and, okay, no one else does either and that’s just on weird narrative choices for the sake of plot convenience imo, but i do think it’s significant that dumbledore never really disparages harry for not trusting adults. he finds him after he faces quirrell, sure. fawkes saves him in the chamber of secrets. dumbledore suggests using the time turner. he comes to the ministry. but he praises harry for doing things on his own. in many ways, he sets him up to do so. he doesn’t even suggest trying to find a way to get harry out of the triwizard tournament. even in this specific chapter, when harry can’t look at him because he feels so guilty over having gotten others hurt or worse, his tone is described as kind, and his gaze is not “accusatory.” only in hbp do we really see dumbledore working with harry on something (when they find regulus’s locket) - and he does this with the awareness that he’s going to die, and harry will be left to do everything that remains on his own. interestingly, harry does feel betrayed by dumbledore when he sees snape’s memories. but it’s so fleeting. he forgives him just as fast. it seems that he wholly believes that dumbledore didn’t want him to die - it was just necessary. but dumbledore did at least try to give him a way to stay alive, with the hallows, if lily’s blood tying him to voldemort turned out to not be enough. harry’s entire life was planned out by dumbledore, and in the end he still forgives him, because he thinks dumbledore just didn’t have any other choice.
which is like...a huge gripe i have with harry potter in general, actually. there’s this ongoing theme about choices. right from when harry chooses gryffindor over slytherin (not about to say this was a bad narrative choice, but the impact of the story would’ve been a lot more significant if he had bee in slytherin imho but whatever) but time and time again we see like...sure, voldemort chose harry over neville, but otherwise...there’s only one interpretation of the prophecy. there’s no other way to rid harry of the piece of voldemort’s soul he’s carrying than for him to die. snape must be the one to kill dumbledore. it just seems misplaced, with this big theme of the power of choice, for so many things to just...only have one solution. and ironically, you know - in ootp before they go to the ministry, hermione says harry has a “saving people thing,” and in gof ron said he had a “hero complex” or something, right? and voldemort knows that too, but so does dumbledore. and when harry dies, dumbledore says he has a choice whether to pass on or go back, but he adds, too, that he thinks more people might be saved if harry goes back. so i think, honestly...that wasn’t a choice at all. and i think dumbledore knew that too, which is why he said it. but it’s funny, obviously, when everything else he did was to ensure harry would be willing to die...but in this moment, he wants him to live. in a way, i think that’s almost more cruel, to be completely honest. make him accept something, and find peace in it, then turn it back around...yeah. there sure are things worse than death, dumbledore. it’s what you did to this literal child lmfao.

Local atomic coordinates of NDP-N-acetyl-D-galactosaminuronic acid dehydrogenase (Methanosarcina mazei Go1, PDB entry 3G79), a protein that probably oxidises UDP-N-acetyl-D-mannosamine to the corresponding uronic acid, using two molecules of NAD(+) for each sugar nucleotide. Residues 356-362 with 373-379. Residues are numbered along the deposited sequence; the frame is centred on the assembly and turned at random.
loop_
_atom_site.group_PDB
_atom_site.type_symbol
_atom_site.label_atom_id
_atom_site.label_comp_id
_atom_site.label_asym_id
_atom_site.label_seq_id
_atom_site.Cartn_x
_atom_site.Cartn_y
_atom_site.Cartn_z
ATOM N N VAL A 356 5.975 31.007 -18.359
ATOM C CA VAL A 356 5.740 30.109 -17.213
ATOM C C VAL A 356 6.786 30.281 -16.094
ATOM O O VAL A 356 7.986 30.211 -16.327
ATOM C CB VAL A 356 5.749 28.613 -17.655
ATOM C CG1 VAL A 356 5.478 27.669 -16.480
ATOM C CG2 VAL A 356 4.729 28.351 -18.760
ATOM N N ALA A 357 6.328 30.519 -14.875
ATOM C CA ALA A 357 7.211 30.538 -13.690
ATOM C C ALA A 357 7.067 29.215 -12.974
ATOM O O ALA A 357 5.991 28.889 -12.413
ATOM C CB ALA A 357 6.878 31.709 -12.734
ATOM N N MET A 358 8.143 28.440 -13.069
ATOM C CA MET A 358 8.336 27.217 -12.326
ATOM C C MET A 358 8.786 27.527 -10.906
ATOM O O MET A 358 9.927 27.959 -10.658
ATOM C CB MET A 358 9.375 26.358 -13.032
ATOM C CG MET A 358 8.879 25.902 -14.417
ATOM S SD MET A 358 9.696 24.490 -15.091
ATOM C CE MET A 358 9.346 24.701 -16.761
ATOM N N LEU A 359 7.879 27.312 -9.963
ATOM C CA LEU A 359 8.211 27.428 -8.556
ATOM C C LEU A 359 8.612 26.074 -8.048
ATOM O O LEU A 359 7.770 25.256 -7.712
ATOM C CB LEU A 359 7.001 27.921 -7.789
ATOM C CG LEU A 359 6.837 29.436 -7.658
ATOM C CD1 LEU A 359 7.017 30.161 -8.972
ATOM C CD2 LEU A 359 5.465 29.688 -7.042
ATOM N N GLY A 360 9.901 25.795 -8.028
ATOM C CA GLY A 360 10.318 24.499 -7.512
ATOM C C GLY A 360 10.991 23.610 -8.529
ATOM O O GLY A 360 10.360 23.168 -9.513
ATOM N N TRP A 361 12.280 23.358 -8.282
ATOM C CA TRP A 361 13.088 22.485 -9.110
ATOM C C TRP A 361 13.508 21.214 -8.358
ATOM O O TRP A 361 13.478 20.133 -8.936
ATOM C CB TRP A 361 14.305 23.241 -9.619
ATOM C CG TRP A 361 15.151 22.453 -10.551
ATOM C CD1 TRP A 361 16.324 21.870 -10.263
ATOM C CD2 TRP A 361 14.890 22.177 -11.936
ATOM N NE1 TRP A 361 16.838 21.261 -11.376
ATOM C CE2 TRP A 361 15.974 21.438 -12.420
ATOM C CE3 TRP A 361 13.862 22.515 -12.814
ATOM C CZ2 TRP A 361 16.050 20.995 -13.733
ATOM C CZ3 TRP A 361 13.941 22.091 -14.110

anyway, back to the chapter in question, though. the line harry has about petunia sticks out to me, but so does this one, when they’re talking about sirius: “people don’t like being locked up!” and then he says “you did it to me all last summer,” but what really gets me about this is that harry wasn’t exactly locked up, then; he was just cut off. nobody was telling him anything. he felt trapped, and alone. but he had been locked up. in the cupboard under the stairs, in dudley’s second bedroom...i mean, in cos he was very literally locked up. to the point of needing to be broken out. and what’s really interesting to me about ootp as a whole is that, like...people are calling harry crazy, right? they’re saying he’s some sort of delinquent. that he’s dangerous and disturbed. and isn’t this exactly what the dursleys told people about him? isn’t this their entire cover story for where he goes to school? “st brutus’s secure centre for incurably criminal boys.” a “first rate institution for hopeless cases.” they tell him from the time he’s young that his parents were, like, unhinged drunkards who got themselves killed in an accident that was all their own fault.
here’s another thing - harry is really defensive of cedric’s death. for someone who was fed lies about how his parents died for ten years, that makes a lot of sense to me. his aunt and uncle lied to him about the circumstances of his parents’ deaths in such a way that robbed them of their honour and bravery; harry isn’t going to accept anyone doing the same to cedric, especially considering that they were all three murdered by voldemort personally, and that all three were momentarily revived by the priori incantatem. similarly, there are a lot of instances in this book where harry wants to turn to sirius, thinking he is the only person who could understand how he feels having his name smeared in the papers. and here, in this chapter, he puts his situation parallel to sirius’s again - in saying they were both “locked up.”